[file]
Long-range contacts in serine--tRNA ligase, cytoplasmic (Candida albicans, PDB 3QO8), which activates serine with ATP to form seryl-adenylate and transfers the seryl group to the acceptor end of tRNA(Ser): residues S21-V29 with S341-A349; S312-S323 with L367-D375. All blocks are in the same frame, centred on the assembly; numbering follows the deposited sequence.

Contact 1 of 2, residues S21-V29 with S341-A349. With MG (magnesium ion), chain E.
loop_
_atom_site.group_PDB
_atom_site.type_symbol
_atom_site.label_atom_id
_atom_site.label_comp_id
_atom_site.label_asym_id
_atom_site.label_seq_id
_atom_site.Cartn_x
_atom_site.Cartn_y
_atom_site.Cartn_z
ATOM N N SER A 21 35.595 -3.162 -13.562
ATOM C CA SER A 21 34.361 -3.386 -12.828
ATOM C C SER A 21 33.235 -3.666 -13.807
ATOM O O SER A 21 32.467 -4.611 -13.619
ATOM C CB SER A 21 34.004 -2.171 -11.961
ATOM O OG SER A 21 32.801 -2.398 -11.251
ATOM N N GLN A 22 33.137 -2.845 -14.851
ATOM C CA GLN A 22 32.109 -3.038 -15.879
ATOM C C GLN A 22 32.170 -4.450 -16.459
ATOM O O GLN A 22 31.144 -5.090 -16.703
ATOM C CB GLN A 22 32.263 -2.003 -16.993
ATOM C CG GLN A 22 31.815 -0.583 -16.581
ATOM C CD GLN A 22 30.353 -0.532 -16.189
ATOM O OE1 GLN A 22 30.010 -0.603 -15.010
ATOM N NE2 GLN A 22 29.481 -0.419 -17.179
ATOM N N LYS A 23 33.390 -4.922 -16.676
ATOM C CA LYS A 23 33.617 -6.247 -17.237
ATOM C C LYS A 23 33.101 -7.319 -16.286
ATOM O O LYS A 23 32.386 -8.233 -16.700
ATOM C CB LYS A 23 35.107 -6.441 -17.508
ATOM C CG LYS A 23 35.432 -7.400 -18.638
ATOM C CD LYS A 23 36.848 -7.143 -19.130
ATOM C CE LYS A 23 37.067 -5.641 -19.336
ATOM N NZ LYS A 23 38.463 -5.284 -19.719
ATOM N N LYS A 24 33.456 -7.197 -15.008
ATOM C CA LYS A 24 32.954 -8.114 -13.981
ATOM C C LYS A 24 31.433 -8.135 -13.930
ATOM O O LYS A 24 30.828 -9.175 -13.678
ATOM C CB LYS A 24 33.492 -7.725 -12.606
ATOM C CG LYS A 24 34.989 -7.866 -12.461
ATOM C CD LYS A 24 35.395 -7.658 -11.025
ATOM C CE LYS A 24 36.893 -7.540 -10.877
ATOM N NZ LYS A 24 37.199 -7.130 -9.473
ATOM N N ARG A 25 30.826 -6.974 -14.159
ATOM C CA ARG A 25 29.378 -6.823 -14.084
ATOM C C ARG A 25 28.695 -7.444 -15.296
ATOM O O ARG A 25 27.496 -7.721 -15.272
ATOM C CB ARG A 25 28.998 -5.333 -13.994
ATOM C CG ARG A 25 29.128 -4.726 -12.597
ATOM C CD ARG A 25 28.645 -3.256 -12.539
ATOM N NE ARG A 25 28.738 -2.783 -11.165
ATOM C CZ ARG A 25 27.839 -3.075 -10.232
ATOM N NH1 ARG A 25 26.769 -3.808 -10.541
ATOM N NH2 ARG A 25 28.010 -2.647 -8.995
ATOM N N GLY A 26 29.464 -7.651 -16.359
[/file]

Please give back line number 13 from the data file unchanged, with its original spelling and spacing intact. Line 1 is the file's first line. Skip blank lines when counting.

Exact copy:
ATOM N N SER A 21 35.595 -3.162 -13.562